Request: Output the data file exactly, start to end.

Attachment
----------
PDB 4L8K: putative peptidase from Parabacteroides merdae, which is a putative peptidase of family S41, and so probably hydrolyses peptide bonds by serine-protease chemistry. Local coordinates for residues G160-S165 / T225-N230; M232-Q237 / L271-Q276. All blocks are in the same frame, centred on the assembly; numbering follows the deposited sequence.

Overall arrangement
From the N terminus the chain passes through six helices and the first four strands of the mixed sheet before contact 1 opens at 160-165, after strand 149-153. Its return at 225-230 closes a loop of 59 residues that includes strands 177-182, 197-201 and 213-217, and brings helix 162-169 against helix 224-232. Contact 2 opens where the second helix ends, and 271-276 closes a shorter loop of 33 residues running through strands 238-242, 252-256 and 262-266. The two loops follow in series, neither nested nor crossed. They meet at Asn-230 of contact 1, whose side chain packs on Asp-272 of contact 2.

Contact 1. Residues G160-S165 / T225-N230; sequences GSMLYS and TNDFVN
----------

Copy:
PDB 4L8K: putative peptidase from Parabacteroides merdae, which is a putative peptidase of family S41, and so probably hydrolyses peptide bonds by serine-protease chemistry. Local coordinates for residues G160-S165 / T225-N230; M232-Q237 / L271-Q276. All blocks are in the same frame, centred on the assembly; numbering follows the deposited sequence.

Overall arrangement
From the N terminus the chain passes through six helices and the first four strands of the mixed sheet before contact 1 opens at 160-165, after strand 149-153. Its return at 225-230 closes a loop of 59 residues that includes strands 177-182, 197-201 and 213-217, and brings helix 162-169 against helix 224-232. Contact 2 opens where the second helix ends, and 271-276 closes a shorter loop of 33 residues running through strands 238-242, 252-256 and 262-266. The two loops follow in series, neither nested nor crossed. They meet at Asn-230 of contact 1, whose side chain packs on Asp-272 of contact 2.

Contact 1. Residues G160-S165 / T225-N230; sequences GSMLYS and TNDFVN